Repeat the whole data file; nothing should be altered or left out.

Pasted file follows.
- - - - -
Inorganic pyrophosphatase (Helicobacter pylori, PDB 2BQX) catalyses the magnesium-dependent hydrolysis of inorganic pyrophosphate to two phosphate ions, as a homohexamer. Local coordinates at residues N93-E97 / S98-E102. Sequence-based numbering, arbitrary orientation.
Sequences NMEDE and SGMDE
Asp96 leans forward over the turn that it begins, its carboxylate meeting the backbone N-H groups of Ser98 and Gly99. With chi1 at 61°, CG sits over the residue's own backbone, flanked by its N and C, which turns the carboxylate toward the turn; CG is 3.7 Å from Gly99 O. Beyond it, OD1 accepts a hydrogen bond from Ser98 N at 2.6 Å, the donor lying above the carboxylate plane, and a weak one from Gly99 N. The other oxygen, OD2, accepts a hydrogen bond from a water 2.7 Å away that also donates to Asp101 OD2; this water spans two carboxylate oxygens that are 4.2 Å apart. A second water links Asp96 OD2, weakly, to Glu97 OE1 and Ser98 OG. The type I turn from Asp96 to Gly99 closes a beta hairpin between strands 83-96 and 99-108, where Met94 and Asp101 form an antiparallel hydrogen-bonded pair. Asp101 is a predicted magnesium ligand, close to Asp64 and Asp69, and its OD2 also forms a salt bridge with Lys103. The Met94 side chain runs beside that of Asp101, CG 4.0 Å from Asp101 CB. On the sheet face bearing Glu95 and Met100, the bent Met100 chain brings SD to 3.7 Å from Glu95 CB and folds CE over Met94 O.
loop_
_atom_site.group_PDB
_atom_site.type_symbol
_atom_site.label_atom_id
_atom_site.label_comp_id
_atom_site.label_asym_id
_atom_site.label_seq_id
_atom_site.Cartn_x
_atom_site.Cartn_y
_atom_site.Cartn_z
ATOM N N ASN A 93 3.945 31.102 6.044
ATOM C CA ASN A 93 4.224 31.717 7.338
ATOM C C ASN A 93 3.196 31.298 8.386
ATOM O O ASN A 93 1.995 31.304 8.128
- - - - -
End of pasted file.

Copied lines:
Inorganic pyrophosphatase (Helicobacter pylori, PDB 2BQX) catalyses the magnesium-dependent hydrolysis of inorganic pyrophosphate to two phosphate ions, as a homohexamer. Local coordinates at residues N93-E97 / S98-E102. Sequence-based numbering, arbitrary orientation.
Sequences NMEDE and SGMDE
Asp96 leans forward over the turn that it begins, its carboxylate meeting the backbone N-H groups of Ser98 and Gly99. With chi1 at 61°, CG sits over the residue's own backbone, flanked by its N and C, which turns the carboxylate toward the turn; CG is 3.7 Å from Gly99 O. Beyond it, OD1 accepts a hydrogen bond from Ser98 N at 2.6 Å, the donor lying above the carboxylate plane, and a weak one from Gly99 N. The other oxygen, OD2, accepts a hydrogen bond from a water 2.7 Å away that also donates to Asp101 OD2; this water spans two carboxylate oxygens that are 4.2 Å apart. A second water links Asp96 OD2, weakly, to Glu97 OE1 and Ser98 OG. The type I turn from Asp96 to Gly99 closes a beta hairpin between strands 83-96 and 99-108, where Met94 and Asp101 form an antiparallel hydrogen-bonded pair. Asp101 is a predicted magnesium ligand, close to Asp64 and Asp69, and its OD2 also forms a salt bridge with Lys103. The Met94 side chain runs beside that of Asp101, CG 4.0 Å from Asp101 CB. On the sheet face bearing Glu95 and Met100, the bent Met100 chain brings SD to 3.7 Å from Glu95 CB and folds CE over Met94 O.
loop_
_atom_site.group_PDB
_atom_site.type_symbol
_atom_site.label_atom_id
_atom_site.label_comp_id
_atom_site.label_asym_id
_atom_site.label_seq_id
_atom_site.Cartn_x
_atom_site.Cartn_y
_atom_site.Cartn_z
ATOM N N ASN A 93 3.945 31.102 6.044
ATOM C CA ASN A 93 4.224 31.717 7.338
ATOM C C ASN A 93 3.196 31.298 8.386
ATOM O O ASN A 93 1.995 31.304 8.128